This opinion will be unpublished and

may not be cited except as provided by

Minn. Stat. § 480A.08, subd. 3 (2002).







State of Minnesota,






Jeff Lawrence Krautkremer,




Filed July 6, 2004


Toussaint, Chief Judge


Blue Earth County District Court

File No. K6-03-188



Mike Hatch, Attorney General, 1800 NCL Tower, 445 Minnesota Street, St. Paul, MN 55101-2134; and


Ross Arneson, Blue Earth County Attorney, Patrick R. McDermott, 410 South Fifth Street, P.O. Box 3129, Mankato, MN 56002 (for respondent)


John M. Stuart, State Public Defender, Marie L. Wolf, Assistant State Public Defender, 2221 University Avenue SE, Suite 425, Minneapolis, MN 55414 (for appellant)



            Considered and decided by Kalitowski, Presiding Judge; Toussaint, Chief Judge; and Wright, Judge.


U N P U B L I S H E D  O P I N I O N


TOUSSAINT, Chief Judge


             In this appeal from his conviction of and sentence for felony driving while impaired, appellant argues that a jury instruction on refusal to test was improper, his conviction was not supported by sufficient evidence, and his sentence was an improper dispositional departure from the guidelines.  Because the trial court did not err in its instruction or sentencing and the evidence was sufficient to support the conviction, we affirm.




Jury Instruction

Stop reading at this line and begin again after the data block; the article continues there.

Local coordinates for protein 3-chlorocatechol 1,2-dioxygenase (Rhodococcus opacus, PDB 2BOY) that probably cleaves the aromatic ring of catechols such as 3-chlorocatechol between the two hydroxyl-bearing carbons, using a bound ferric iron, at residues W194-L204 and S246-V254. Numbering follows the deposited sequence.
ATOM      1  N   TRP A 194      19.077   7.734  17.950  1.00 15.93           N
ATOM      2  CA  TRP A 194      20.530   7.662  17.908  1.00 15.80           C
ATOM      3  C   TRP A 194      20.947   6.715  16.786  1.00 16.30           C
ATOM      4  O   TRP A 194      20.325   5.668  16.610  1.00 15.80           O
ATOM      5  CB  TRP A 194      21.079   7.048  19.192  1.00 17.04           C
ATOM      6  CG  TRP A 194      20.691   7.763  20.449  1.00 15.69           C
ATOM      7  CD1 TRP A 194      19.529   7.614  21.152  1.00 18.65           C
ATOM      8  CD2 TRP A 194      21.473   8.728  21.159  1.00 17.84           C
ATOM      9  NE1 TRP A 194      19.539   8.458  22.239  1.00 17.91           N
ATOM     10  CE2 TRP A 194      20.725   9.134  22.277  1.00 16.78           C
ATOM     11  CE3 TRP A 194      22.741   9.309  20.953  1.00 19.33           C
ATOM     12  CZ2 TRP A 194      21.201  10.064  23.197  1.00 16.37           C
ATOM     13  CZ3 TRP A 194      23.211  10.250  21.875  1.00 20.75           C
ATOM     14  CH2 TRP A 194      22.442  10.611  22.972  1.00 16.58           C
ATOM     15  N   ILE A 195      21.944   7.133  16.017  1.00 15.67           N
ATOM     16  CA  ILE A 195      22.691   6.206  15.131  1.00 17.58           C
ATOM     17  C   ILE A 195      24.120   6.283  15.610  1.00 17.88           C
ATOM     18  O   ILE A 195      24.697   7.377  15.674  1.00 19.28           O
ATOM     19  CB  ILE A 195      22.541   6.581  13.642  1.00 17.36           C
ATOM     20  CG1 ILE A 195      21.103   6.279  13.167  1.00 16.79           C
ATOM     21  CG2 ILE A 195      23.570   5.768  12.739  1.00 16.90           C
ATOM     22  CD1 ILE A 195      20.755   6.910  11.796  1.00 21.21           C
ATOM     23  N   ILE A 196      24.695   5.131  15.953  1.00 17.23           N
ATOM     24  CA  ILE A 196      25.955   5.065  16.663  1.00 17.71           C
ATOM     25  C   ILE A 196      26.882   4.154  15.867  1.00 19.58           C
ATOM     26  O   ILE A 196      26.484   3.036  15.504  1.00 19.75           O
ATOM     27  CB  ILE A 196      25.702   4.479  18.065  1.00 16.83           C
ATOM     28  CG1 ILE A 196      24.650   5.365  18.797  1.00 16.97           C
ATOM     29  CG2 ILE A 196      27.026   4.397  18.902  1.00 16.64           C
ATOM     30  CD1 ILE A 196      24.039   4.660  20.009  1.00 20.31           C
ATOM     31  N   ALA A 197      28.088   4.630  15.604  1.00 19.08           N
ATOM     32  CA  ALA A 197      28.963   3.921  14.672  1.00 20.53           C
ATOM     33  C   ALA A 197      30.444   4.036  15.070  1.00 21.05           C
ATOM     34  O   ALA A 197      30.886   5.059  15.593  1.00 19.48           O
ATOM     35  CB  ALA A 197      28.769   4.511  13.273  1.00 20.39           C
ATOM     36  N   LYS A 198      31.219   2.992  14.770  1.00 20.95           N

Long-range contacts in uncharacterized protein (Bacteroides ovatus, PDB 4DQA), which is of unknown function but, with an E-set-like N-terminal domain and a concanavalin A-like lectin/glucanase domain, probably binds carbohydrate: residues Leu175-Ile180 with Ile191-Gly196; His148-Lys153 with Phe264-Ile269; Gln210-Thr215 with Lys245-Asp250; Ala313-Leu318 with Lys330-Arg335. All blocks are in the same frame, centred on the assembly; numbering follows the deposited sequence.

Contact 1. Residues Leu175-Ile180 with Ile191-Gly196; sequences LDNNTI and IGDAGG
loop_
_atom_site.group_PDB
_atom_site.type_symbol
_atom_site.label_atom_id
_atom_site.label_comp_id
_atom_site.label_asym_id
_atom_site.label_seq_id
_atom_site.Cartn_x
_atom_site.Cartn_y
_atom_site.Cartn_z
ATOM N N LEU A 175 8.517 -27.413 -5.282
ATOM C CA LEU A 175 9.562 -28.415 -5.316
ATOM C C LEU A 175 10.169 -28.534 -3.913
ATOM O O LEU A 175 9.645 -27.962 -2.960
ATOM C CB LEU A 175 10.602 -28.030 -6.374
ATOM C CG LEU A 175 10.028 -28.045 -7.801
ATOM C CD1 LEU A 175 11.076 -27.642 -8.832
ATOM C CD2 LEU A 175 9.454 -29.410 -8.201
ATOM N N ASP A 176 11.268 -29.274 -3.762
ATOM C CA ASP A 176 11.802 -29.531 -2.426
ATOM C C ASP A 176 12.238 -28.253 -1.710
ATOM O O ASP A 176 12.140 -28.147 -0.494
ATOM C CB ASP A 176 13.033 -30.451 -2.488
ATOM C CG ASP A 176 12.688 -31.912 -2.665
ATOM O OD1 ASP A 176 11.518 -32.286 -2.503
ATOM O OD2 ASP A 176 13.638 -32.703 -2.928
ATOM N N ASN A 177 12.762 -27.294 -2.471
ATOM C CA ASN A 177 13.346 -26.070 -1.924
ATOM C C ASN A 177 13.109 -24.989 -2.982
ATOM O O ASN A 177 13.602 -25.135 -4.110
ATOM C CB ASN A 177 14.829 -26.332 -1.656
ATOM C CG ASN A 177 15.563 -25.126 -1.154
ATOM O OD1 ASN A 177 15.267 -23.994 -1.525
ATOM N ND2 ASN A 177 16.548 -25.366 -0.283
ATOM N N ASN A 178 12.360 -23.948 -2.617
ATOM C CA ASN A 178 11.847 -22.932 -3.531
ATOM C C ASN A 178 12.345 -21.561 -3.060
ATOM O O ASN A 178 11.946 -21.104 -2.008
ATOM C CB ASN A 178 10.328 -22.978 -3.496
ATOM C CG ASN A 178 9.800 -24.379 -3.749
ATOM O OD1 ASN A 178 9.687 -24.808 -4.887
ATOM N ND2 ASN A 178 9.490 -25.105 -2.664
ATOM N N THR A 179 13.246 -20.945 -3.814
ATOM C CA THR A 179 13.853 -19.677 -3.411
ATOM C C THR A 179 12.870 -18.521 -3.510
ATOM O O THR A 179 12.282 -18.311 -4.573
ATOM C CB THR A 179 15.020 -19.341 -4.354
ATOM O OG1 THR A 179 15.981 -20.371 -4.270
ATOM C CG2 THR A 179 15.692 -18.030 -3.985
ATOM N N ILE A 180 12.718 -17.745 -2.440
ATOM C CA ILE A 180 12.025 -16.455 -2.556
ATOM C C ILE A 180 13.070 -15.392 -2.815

The refusal to give a requested jury instruction lies within the discretion of the trial court, and no error results if no abuse of discretion is shown.  State v. Blasus, 445 N.W.2d 535, 542 (Minn. 1989).  To establish error, the appellant must show the  “instruction contained a material misstatement of law when read in the context of the instructions as a whole.”  State v. Turnipseed, 297 N.W.2d 308, 312 (Minn. 1980).

Appellant challenges the trial court’s decision to deviate from a part of CRIMJIG 29.28, the jury instruction for refusal to submit to testing.  10 Minnesota Practice, CRIMJIG 29.28 (1999).  The third element listed in this jury instruction is that “the defendant refused to submit to the test.”  Id.  Here, the trial court added the following language to element three:  “An initial refusal to submit to testing cannot be considered cured by subsequent agreement to be tested.”  A string of Minnesota Court of Appeals decisions have held that an initial refusal to test is not retracted by a later affirmative response to testing.  See Parsons v. Comm’r of Pub. Safety, 488 N.W.2d 500, 502-03 (Minn. App. 1992); Mossak v. Comm’r of Pub. Safety, 435 N.W.2d 578, 579-80 (Minn. App. 1989), review denied (Minn. Apr. 10, 1989); Anderson v. Comm’r of Pub. Safety, 379 N.W.2d 678, 681 (Minn. App. 1986).  These cases support the jury instruction given in this case; the instruction given was not a misstatement of the law.

The facts adduced at trial also supported the instruction given by the court.  The jury heard the tape of the implied-consent advisory that instructed appellant “if you are unable to contact an attorney you must make the decision [on testing] on your own.  You must make your decision within a reasonable period of time . . ..  If the test is unreasonably delayed or if you refuse to make a decision, you will be considered to have refused the test.”  When appellant stated that he understood the advisory, the officer made myriad attempts to offer him a test, and appellant repeatedly answered that he had already taken “it” twice.  The jury also heard that appellant did not change his mind regarding the test for at least seven minutes after the advisory.